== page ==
Since the conversion from analog signals to digital bitstream, the Broadcast and Media (BAM) industry has used industry-specific interfaces, protocols and infrastructures – and with good reason. Live broadcasting is extremely demanding; it’s 24/7, 365 days of the year. If a transmission error occurs during a live, real-time event, the information is lost. Unlike the Information Technology (IT) industry, broadcasters do not have the luxury of being able to resend the lost data packets over the internet to replace dropped packets. Live broadcast is by its very nature, live! What’s gone is gone. This underlines the importance of enabling the best level of service: high quality video in combination with reliable, real-time delivery with the lowest possible latency.
Leveraging the IT environment for Broadcast and Media
Until recently, the only way to do this was through purpose-built, industry-specific solutions because no other available technology could meet the broadcasters’ guaranteed service requirements. Approximately 30 years ago, the venerable Serial Digital Interface (SDI) family of SMPTE standards fostered the BAM industry’s transition from analog to digital. Think about it: back then, the “state of the art” for recording broadcast facility connections was paper & pen, and maybe access to a shared computer terminal to type it in, print it out, and hang it on the wall. The mass proliferation of personal computing devices was still rolling out and the worldwide web was just being created.
It was well over a decade later before high-quality video streaming was possible using commercial off-the-shelf (COTS) IT equipment and not until very recently that COTS IT equipment (servers and network switches) could be considered as the underpinning for professional-grade, live, real-time, high-quality, and low-latency media transport.
Thanks to the development of protocols such as adaptive bitrate (ABR) streaming and the advances in integrated circuit technology, it’s now possible to deliver excellent video quality over the internet. These same technology advances are now commonplace in COTS servers and IP/ethernet network switches, with economies of scale many thousands times – or even higher – than that of BAM industry-specific equipment. To stay competitive, production and content delivery needs to ensure faster time to market, embrace a more agile development cycle, and scale effectively. To do so, broadcasters must move beyond industry-specific infrastructure and, instead, leverage the IT environment and embrace the shift to all-IP.
Why move to all-IP?
First, by using generic compute resources, we can enhance the flexibility and agility of the video plant. Media processing functions that were once only possible using leading-edge dedicated hardware are now possible as virtualized software components running on COTS hardware. The level of flexibility enables reassignment of media processing functions and the ability to change connections in real-time, as well as being able to reuse the compute resources at a different time of day or during another premium event. This requires compatibility with network interfaces on COTS ethernet switches and servers.
An SDI cable contains a single video, with perhaps several embedded audio channels, alongside some ancillary data (e.g., captions, active format description, time stamps). Essentially, it functions as a single media stream. In order to scale the size of the media facility, we need to enable much greater media stream density than possible with SDI. Through the use of media-aware IP/ethernet switches and the leveraging of internet protocols, we now have the ability to transport many media streams (each of which is a collection of video, audio, and ancillary data) within the same physical media (whether copper or fiber).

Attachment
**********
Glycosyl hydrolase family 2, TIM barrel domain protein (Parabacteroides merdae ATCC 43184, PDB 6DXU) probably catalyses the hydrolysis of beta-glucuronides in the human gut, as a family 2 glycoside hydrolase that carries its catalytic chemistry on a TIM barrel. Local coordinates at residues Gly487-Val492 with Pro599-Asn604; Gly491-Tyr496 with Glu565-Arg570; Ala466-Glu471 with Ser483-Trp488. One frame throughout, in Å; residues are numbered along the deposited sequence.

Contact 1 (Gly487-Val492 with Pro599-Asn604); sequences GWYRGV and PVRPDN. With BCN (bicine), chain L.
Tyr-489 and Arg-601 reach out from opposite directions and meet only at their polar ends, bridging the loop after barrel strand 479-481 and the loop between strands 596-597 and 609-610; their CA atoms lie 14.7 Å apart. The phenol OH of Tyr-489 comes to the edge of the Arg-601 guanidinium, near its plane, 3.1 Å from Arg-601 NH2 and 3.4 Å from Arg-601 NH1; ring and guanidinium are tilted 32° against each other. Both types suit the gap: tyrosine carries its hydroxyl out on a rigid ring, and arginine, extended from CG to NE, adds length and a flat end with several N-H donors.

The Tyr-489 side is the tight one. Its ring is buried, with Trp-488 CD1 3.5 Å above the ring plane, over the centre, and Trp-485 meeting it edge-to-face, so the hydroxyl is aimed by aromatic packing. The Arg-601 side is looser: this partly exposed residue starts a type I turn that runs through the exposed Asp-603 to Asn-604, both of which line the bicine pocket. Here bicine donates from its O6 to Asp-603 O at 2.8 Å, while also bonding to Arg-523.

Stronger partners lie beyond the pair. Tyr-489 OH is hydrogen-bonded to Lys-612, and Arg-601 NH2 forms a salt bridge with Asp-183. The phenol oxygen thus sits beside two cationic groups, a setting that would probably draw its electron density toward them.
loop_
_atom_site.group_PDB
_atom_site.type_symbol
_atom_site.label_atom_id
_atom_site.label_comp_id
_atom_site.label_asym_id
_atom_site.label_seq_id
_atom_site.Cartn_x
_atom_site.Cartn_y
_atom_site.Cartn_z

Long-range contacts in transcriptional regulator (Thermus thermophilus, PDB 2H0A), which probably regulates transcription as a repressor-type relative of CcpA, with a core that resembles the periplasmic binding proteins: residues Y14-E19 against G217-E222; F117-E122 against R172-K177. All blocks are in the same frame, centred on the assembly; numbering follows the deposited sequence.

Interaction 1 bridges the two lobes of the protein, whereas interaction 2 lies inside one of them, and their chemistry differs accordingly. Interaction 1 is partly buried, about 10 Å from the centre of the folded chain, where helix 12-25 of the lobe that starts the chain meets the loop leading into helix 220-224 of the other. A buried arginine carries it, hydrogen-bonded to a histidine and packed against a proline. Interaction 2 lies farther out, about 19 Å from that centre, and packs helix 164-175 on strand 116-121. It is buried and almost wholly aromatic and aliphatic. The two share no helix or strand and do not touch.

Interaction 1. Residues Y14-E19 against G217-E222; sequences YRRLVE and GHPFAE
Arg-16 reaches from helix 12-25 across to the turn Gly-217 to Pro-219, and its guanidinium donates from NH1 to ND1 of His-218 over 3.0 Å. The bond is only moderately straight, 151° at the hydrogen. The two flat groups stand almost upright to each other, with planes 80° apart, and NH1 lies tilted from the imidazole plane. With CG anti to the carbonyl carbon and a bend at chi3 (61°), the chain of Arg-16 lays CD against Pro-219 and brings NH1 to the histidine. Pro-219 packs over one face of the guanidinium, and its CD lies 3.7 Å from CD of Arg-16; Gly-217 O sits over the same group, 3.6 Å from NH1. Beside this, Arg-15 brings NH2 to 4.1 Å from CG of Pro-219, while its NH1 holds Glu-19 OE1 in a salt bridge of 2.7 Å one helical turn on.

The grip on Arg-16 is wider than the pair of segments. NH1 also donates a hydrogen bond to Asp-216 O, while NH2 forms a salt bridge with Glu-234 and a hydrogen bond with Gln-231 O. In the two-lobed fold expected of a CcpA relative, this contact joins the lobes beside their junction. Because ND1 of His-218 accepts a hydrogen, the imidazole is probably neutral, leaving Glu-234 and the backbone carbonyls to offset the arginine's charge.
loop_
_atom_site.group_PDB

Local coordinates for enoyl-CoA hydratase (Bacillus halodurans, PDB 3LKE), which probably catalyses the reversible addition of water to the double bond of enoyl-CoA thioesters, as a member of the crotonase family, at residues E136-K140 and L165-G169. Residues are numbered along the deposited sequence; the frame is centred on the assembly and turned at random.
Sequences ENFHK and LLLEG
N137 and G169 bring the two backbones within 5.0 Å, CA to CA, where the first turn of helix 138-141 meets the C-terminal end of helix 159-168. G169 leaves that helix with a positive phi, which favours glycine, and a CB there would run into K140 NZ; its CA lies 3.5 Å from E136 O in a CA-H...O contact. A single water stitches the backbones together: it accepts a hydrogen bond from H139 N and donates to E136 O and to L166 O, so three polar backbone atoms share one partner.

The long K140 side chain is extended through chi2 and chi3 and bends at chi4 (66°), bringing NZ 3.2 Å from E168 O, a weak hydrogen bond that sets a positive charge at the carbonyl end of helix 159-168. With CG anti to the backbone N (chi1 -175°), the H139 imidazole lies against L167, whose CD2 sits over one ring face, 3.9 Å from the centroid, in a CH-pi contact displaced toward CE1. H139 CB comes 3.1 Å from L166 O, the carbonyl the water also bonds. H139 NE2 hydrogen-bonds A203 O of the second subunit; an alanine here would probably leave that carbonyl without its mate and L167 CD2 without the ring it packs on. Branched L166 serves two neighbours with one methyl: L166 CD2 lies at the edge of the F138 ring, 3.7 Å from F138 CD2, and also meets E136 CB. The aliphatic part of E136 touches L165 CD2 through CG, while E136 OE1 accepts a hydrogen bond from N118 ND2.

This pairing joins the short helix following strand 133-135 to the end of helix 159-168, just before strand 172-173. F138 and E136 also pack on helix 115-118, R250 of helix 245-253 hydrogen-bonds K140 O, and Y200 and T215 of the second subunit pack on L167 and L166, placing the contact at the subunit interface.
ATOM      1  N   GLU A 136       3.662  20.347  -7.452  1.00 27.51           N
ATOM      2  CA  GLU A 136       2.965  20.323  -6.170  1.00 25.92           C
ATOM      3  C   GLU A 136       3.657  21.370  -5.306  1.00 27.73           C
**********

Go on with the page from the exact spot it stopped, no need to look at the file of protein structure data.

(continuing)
With many media streams carried within the same physical interface, we need a mechanism to flexibly associate stream components, in order to understand what media streams are being conveyed within the physical interface and which stream components within the single interface belong together. Lastly, since media streams of different image resolutions could be carried within the same physical interface (which equates to different bandwidth requirements), we need a mechanism that is agnostic to the specific video format. Recall that with SDI, there are over three dozen different standards, based on bandwidth capability, media type and other parameters.
It’s not just about scaling the number of media streams; it’s also about interconnecting many devices and media processing functions (e.g., encoders, transcoders, filters, format converters, playout systems, master control, monitors, multiviewers, receiver/decoders). Wouldn’t it be nice to simply plug a device or COTS server into the system and know what it is and its capabilities? This also would include assigning it an identification (such as a unique IP address, etc.) and registering it in a machine-readable database. This is analogous to the Universal Plug and Play (UPnP) networking protocols except it’s for media processing functions. Auto discovery and registration greatly simplifies system configuration.
By combining all of the above mechanisms and elements together, we can provide the foundation and the necessary fundamentals to migrate from industry-specific infrastructure to a software-oriented, virtualized video production/distribution facility.
You can now watch Matthew’s recent webinar ‘Professional Media Evolution to IP’ on-demand.
Click here to read part two of Matthew’s blog exploring the industry work efforts that enable migration to an All-IP infrastructure!